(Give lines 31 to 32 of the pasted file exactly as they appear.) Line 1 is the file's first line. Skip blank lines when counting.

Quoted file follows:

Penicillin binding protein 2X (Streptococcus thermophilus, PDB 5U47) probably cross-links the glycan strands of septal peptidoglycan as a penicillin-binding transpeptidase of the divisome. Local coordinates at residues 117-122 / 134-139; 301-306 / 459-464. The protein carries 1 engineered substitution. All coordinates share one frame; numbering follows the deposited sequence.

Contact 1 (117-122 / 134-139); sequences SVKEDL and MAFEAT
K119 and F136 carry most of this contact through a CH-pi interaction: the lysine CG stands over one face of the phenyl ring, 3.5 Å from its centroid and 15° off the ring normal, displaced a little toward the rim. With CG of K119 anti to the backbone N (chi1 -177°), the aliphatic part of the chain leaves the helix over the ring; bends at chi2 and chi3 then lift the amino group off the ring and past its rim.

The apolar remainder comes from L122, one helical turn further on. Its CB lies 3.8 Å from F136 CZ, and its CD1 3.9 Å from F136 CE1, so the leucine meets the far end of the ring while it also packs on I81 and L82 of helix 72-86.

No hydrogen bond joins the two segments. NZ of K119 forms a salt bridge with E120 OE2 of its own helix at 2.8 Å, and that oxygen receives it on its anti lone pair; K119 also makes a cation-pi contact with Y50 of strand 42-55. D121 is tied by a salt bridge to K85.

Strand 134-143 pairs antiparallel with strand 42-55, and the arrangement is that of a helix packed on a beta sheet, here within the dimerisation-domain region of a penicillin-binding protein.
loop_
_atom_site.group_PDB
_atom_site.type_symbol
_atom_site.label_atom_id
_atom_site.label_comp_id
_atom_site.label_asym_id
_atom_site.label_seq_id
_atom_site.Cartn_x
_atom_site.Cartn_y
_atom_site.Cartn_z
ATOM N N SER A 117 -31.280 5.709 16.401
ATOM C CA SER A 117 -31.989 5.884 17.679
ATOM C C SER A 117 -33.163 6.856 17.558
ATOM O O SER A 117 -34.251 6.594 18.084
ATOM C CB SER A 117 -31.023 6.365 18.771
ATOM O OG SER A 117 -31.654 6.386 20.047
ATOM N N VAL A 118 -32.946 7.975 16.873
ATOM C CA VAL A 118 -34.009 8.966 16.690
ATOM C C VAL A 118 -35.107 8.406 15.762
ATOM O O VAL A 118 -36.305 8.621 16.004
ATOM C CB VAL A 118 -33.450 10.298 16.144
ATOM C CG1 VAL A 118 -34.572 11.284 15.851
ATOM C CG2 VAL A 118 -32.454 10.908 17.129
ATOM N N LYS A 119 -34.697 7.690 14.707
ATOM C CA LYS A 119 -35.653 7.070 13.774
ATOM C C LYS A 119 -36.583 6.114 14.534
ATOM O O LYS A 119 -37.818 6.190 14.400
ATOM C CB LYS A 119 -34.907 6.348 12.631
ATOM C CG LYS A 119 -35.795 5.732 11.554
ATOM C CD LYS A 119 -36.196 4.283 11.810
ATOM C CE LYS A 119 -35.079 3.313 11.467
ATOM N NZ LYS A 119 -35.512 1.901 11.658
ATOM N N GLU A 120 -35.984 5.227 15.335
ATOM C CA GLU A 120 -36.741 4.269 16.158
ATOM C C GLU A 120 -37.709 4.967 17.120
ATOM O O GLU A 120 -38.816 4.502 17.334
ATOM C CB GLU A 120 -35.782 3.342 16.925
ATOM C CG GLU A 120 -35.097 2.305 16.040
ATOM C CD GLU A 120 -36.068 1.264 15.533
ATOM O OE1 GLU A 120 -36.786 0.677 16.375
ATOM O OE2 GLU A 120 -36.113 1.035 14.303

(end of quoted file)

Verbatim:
ATOM C CA LYS A 119 -35.653 7.070 13.774
ATOM C C LYS A 119 -36.583 6.114 14.534